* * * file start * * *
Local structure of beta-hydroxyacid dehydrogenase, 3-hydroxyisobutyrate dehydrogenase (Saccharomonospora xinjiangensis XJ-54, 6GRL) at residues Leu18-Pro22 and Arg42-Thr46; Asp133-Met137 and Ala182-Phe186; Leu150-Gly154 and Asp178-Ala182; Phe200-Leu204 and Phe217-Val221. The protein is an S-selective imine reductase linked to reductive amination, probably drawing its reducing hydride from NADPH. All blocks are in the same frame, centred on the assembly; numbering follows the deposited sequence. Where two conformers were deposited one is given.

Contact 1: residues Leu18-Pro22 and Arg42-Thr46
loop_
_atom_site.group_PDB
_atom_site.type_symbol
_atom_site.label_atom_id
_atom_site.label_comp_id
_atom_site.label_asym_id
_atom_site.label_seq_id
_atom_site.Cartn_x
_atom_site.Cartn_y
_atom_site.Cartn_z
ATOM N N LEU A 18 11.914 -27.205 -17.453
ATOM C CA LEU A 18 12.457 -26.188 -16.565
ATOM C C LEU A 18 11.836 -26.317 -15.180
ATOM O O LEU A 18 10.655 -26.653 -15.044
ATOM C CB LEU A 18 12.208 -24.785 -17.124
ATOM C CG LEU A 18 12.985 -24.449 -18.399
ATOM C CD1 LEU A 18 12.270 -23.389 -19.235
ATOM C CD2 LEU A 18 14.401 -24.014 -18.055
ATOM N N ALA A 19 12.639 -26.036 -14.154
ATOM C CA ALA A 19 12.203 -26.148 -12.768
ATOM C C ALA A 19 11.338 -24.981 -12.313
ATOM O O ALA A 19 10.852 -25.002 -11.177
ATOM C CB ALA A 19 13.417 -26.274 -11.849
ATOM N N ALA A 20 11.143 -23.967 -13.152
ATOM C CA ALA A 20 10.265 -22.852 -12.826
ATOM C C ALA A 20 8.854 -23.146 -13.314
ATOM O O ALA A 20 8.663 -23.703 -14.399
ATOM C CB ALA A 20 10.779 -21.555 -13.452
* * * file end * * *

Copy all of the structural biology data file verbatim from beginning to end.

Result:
Local structure of beta-hydroxyacid dehydrogenase, 3-hydroxyisobutyrate dehydrogenase (Saccharomonospora xinjiangensis XJ-54, 6GRL) at residues Leu18-Pro22 and Arg42-Thr46; Asp133-Met137 and Ala182-Phe186; Leu150-Gly154 and Asp178-Ala182; Phe200-Leu204 and Phe217-Val221. The protein is an S-selective imine reductase linked to reductive amination, probably drawing its reducing hydride from NADPH. All blocks are in the same frame, centred on the assembly; numbering follows the deposited sequence. Where two conformers were deposited one is given.

Contact 1: residues Leu18-Pro22 and Arg42-Thr46
loop_
_atom_site.group_PDB
_atom_site.type_symbol
_atom_site.label_atom_id
_atom_site.label_comp_id
_atom_site.label_asym_id
_atom_site.label_seq_id
_atom_site.Cartn_x
_atom_site.Cartn_y
_atom_site.Cartn_z
ATOM N N LEU A 18 11.914 -27.205 -17.453
ATOM C CA LEU A 18 12.457 -26.188 -16.565
ATOM C C LEU A 18 11.836 -26.317 -15.180
ATOM O O LEU A 18 10.655 -26.653 -15.044
ATOM C CB LEU A 18 12.208 -24.785 -17.124
ATOM C CG LEU A 18 12.985 -24.449 -18.399
ATOM C CD1 LEU A 18 12.270 -23.389 -19.235
ATOM C CD2 LEU A 18 14.401 -24.014 -18.055
ATOM N N ALA A 19 12.639 -26.036 -14.154
ATOM C CA ALA A 19 12.203 -26.148 -12.768
ATOM C C ALA A 19 11.338 -24.981 -12.313
ATOM O O ALA A 19 10.852 -25.002 -11.177
ATOM C CB ALA A 19 13.417 -26.274 -11.849
ATOM N N ALA A 20 11.143 -23.967 -13.152
ATOM C CA ALA A 20 10.265 -22.852 -12.826
ATOM C C ALA A 20 8.854 -23.146 -13.314
ATOM O O ALA A 20 8.663 -23.703 -14.399
ATOM C CB ALA A 20 10.779 -21.555 -13.452